The reverse mortgage was designed and is perfectly structured to benefit financially strapped seniors who actually need it (representing over 80% of the senior population) vs. the much smaller audience of wealthy seniors who have financial planners (representing less than 20% of the senior population) who don’t need it!



    How many of those seniors do you think have financial planners?

    How about NONE!

    If you have no money or assets then there is no plan.

    Let me say that in another way for those who maybe still don’t get it.

    Why so many in our industry have placed such a high value on trying to convince financial planners “who represent less than 20% of seniors, most of whom do not need a reverse mortgage” as opposed to advertising and directly marketing to the larger audience representing 80% of seniors who actually need the product, defies all common sense logic.

    Especially since the majority of financial planners can’t stand our industry in the first place and many who work for larger wealth management firms are strictly forbidden from suggesting reverse mortgages to their clients.

    I was featured in a reverse mortgage daily article a while back regarding this very issue.

    One would think that by now one would recognize that this financial planner referral sales strategy has failed miserably.

    But noooooooo, lets run some more articles about the benefits of the financial planners.

    Seriously though, the sooner that many in our industry accept the fact that the reverse mortgage is better suited for the “Average Joe” senior who needs it and abandons this ridiculous financial planner referral sales strategy, the better off our industry will be.

    It doesn’t work, let it go!

    Hopefully, now reverse mortgage daily will STOP running so many articles about the benefits of financial planners and START running articles about how lenders should spend some money on advertising to market directly to the larger audience of seniors who actually need the reverse mortgage to live a better quality of life.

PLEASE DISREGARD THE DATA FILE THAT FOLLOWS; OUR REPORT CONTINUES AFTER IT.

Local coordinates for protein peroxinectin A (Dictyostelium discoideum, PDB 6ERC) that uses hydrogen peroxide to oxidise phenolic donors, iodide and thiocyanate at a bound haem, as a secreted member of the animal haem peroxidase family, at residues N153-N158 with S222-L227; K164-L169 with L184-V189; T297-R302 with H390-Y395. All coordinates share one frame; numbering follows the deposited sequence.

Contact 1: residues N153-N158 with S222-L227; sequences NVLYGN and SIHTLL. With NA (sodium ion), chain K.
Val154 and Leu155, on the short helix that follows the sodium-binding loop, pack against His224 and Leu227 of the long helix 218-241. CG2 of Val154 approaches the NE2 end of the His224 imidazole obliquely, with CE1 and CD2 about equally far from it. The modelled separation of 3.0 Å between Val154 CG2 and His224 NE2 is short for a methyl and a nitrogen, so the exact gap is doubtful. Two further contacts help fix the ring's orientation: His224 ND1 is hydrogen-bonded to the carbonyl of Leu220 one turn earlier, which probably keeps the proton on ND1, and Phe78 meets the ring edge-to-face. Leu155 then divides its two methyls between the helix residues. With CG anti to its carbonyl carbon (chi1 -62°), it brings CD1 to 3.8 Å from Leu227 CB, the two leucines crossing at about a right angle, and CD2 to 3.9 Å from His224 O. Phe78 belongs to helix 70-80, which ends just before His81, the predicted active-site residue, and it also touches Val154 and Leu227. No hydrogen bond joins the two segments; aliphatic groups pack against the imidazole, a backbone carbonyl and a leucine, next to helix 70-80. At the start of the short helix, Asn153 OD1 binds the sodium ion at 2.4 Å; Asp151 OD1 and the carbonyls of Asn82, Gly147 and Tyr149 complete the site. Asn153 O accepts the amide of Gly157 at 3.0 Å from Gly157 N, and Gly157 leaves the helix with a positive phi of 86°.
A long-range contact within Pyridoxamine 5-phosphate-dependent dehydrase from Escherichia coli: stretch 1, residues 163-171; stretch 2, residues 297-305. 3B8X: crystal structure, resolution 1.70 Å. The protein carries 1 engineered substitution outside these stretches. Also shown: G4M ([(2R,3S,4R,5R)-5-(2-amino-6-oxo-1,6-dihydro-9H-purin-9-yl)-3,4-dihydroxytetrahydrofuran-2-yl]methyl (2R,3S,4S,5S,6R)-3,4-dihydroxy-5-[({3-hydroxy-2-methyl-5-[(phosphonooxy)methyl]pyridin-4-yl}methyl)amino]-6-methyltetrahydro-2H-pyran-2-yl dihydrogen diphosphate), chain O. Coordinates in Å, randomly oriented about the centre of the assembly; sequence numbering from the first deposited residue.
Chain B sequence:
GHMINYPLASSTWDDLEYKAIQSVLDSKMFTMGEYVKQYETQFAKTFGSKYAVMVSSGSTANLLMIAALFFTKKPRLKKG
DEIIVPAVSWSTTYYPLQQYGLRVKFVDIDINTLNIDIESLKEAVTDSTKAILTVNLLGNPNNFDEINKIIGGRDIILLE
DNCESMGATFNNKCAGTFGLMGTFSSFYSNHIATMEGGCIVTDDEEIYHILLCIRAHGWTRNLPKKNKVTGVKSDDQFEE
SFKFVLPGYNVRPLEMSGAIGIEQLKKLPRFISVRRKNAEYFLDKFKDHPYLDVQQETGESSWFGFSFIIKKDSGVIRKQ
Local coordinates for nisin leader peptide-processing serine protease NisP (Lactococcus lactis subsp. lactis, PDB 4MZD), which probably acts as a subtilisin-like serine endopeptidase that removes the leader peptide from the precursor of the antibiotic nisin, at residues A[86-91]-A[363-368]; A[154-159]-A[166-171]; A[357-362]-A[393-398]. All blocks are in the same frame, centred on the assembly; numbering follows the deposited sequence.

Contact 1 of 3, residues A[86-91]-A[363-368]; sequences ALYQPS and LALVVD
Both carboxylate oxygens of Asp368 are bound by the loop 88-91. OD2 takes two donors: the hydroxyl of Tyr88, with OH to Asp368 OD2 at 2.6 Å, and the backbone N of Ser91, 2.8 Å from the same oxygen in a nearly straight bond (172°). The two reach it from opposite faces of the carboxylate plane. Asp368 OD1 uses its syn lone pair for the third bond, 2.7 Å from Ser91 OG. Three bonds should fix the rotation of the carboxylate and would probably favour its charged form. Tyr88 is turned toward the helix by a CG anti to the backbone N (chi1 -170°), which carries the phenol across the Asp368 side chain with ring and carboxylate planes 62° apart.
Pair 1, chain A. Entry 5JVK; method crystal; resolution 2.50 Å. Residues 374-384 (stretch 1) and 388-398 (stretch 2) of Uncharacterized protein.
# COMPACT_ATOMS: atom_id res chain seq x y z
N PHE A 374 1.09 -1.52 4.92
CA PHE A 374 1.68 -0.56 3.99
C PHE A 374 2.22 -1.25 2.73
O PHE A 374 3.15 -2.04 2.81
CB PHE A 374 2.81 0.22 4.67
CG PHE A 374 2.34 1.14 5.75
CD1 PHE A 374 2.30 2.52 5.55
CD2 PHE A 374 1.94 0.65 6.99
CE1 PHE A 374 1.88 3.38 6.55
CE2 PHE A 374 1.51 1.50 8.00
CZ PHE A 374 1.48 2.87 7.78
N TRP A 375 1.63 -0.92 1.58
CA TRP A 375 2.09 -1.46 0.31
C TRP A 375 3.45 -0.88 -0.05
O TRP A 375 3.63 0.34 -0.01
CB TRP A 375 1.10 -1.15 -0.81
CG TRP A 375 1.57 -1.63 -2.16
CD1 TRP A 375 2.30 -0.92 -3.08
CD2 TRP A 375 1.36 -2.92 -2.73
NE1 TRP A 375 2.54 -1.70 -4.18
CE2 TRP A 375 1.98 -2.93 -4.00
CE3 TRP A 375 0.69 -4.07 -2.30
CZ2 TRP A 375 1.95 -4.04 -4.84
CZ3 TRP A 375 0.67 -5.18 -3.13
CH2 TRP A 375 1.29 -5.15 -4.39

Then our industry will finally see some growth in volume.

    Somehow, I still think my message wasn’t clear enough for many?


  • Kevin,u

    As to what is presented in the article you are correct. Unfortunately as to the characteristics of current HECM borrowers, the presentation made by Edward Seiler was based on old data. The primary research upon which he depended as to describing HECM borrowers was a study performed by Stephanie Moulton and others which was published in 2017, based on data collected for a research study published in 2015.

    The sample collected for the Moulton analysis published in 2015 was taken from just one counseling agency. The sample included less than 1,800 counselee households from counseling sessions performed during the 6 year period beginning with 2006 and ended with 2011. So the oldest data is about 13 years old and the most recent is over 7 years old.

    Most significantly, none of the data comes from borrowers who have obtained their HECMs after September 29, 2013. Edward confirmed this over the phone earlier this week.

    So as to current HECM borrowers, your conclusions are not verified by current research. There is now talk of a new study that will describe borrowers at least through 2017. Yet like the data Stephanie Moulton relied upon, the data is questionable since it comes from counseling not HUD. Even HUD sourced data on the financial situation of borrowers is questionable as originators are instructed to stop gathering income and asset (other than the principal residence) data on borrowers once it is clear the income and related assets of applicants are sufficient to qualify for the reverse mortgage they are applying for. So even though there is a verification process as to the information included on HUD Form 1009 since April 27, 2015, it is less than clear if all of the data needed to make reliable conclusions about the financial situation of HECM and other reverse mortgage applicants.

    The one thing that seems to be anecdotally agreed to is that most HECM borrowers get their HECM to pay off a current mortgage.

    So again your conclusions may be right as to current borrowers and potentially eligible prospects but they also may be very wrong. Due to the HECM changes made by HUD effective on 9/30/2013, 4/27/2015, and 10/2/2017, I believe that the financial characteristics of current reverse mortgage borrowers have significantly changed from the picture provided by Edward Seiler.

    HOWEVER, continue marketing where you find the greatest success and that also provide real financial benefit to the borrower currently and in the long run. Those who do otherwise do so at their own detriment.